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The toughest gig in sports

Even in a hockey game between the most bitter of rivals, like Edmonton-Calgary or Westlock-Barrhead, chances are the least popular people on the ice are the ones in the striped shirts.
Local ref Brynne Towle drops the puck during a Saturday pee wee tilt at Jubilee Arena.
Local ref Brynne Towle drops the puck during a Saturday pee wee tilt at Jubilee Arena.

Even in a hockey game between the most bitter of rivals, like Edmonton-Calgary or Westlock-Barrhead, chances are the least popular people on the ice are the ones in the striped shirts.

Of course, the irony is that without these brave souls, you couldn’t have a hockey game. Referees are the unsung heroes of nearly any sport — especially since they know their very presence will sometimes make them the target of rude glares, catcalls or worse.

For the Westlock & District Minor Hockey Association, there are only about 15 people who have signed up to officiate games, said Clem Fagnan, the association’s referee in chief. He has experience being on both sides of the whistle, having played for decades and spent about 10 years as a ref.

He is very familiar with how tough it can be to be the one making calls on the ice, and he knows how unpopular refs can be.

“When I started reffing, I actually hated being a ref because I was always so hard on them,” Fagnan said.

People are still hard on them, and that makes it all the more significant when people step forward to fill that role.

“It’s good people are willing to do it,” he said, “but on any given weekend, it’s hard to get people locally.”

Referees can always be called in from surrounding areas if needed, and Fagnan said he got his certification ticket too so he can referee in the case of an emergency.

Generally speaking, though, referees understand what they’re getting into; many of them just do it for a love of the game.

Kelly Baker is one of the minor hockey referees in town, and said that as well as being a bit of extra money in his pocket, refereeing is an opportunity to get back in the game.

“I played hockey for many years. I hurt my back and wasn’t allowed to play hockey anymore. I missed hockey so much and I wanted to be involved,” he said. “I couldn’t play it anymore, but I just wanted to get back on the ice.”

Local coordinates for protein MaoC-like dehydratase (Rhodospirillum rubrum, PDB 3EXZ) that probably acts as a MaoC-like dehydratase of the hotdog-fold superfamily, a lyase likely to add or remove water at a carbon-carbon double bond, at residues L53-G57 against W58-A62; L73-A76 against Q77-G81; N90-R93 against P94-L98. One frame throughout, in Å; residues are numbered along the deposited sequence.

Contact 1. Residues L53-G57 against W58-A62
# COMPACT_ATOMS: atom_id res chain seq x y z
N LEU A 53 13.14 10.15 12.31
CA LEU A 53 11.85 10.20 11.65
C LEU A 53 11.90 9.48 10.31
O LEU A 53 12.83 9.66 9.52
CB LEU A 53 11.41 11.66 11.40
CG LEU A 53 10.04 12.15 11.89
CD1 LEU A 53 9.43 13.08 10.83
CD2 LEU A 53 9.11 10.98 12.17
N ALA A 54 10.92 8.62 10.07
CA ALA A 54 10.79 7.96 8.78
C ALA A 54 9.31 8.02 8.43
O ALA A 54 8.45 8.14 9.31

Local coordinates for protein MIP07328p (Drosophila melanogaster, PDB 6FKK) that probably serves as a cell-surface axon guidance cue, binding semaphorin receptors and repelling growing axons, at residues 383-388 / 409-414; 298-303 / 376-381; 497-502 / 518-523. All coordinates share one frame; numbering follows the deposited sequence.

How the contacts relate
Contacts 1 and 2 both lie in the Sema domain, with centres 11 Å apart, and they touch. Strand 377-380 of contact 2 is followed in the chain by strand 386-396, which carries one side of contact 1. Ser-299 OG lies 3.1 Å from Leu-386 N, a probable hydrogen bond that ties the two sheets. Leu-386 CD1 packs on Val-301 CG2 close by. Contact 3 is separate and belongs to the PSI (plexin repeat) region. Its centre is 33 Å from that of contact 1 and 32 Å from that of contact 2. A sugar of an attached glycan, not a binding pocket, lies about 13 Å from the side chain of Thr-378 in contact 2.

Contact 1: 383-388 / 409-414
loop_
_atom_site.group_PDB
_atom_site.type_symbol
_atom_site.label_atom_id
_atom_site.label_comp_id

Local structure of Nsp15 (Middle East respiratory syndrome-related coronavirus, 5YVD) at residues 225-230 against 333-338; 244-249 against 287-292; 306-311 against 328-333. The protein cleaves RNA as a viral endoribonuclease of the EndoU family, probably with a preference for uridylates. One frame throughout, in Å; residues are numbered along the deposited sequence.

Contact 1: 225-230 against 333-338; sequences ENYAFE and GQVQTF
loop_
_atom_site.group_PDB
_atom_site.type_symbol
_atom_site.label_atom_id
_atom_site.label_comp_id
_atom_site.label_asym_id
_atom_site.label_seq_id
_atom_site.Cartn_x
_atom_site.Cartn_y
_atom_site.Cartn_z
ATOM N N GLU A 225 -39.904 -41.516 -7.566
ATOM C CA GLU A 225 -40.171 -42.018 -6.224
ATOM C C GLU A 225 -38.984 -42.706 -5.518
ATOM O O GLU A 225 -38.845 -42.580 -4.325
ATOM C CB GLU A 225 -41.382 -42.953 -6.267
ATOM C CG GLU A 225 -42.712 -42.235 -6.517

He knows how harsh some coaches and fans can be on referees, but for him it’s just like water off a duck’s back.

“I expect it. I know it’s going to happen and I just block it all out,” he said. “I concentrate on the game and I concentrate on the play. That works well for me.”

That doesn’t mean that the fans and coaches don’t ever get on his case, or that he doesn’t ever have to lay down the law.

“If it gets to the point where they start getting verbally abusive, then I will put a stop to it,” he said. “Other than that, if they’re just doing what they do, yelling and screaming, I just kind of chuckle about it and I just ignore them.”

Another local referee, Karen Brown, said it’s not always as easy for her to ignore the feedback from the bench or the stands. She is the only woman currently refereeing with Westlock Minor Hockey, and despite her 15 years of experience, is still sometimes bothered by what people say.

“I don’t know if I necessarily feel I’m less respected as a woman, but we are different,” she said. “Things that make me mad quick as a ref, a guy just brushes it off. What pushes my buttons on the ice from a coach or a player, might not push my fellow refs’ buttons.”

She tends to just ref the lower levels, and said she thinks it might be different if she was reffing the bantam or midget games.

“Probably the worst thing that’s happened to me is just coaches being really on your case over at the bench. I’ve never had any really bad stuff happen to me,” she said.

A lot of the confusion and frustration, for Brown, comes from the complexity of the rules and the fact that coaches and fans don’t necessarily know as much as they think they do.

“The biggest problem that we as referees feel is an issue is that a lot of parents and coaches don’t know the rules. I can’t tell you how many times I’ve gone into the dressing room with a fellow referee and said, ‘Wow, that guy doesn’t have a clue about the rules,’” she said.

Baker expressed the same concern — the complexity of the rules can make it tough on a referee, and can sometimes lead to the feelings of frustration that get directed towards the refs.

It’s easy for an adult to ignore the jeers and cat-calls, but Baker said he worries about the lesson that is being taught to some of the younger players.

“If the coaches are always yelling and screaming, then that’s what the players are going to learn, and that’s what the players are going to do,” he said. “I see it from atom all the way up to midget.”

Regardless of the reactions they get, though, the local refs seem to all do it out of a genuine love of the game, and the little bit of unpopularity that comes with the job is just part of the package.

Fagnan said that it’s important for the referees to love the game, and said without them, there wouldn’t be hockey.

“To me, it’s a necessary evil. It’s nice that some people are willing to do it, even though they know they’re going to be unpopular.”

For Baker, at least, being unpopular isn’t a concern and he’s just happy to be a part of the game.

“I love being around hockey. I love being around the rink. I love the atmosphere. I love going out there and trying to take control of the game and doing the best to make sure everyone has a fun and safe hockey game,” he said.


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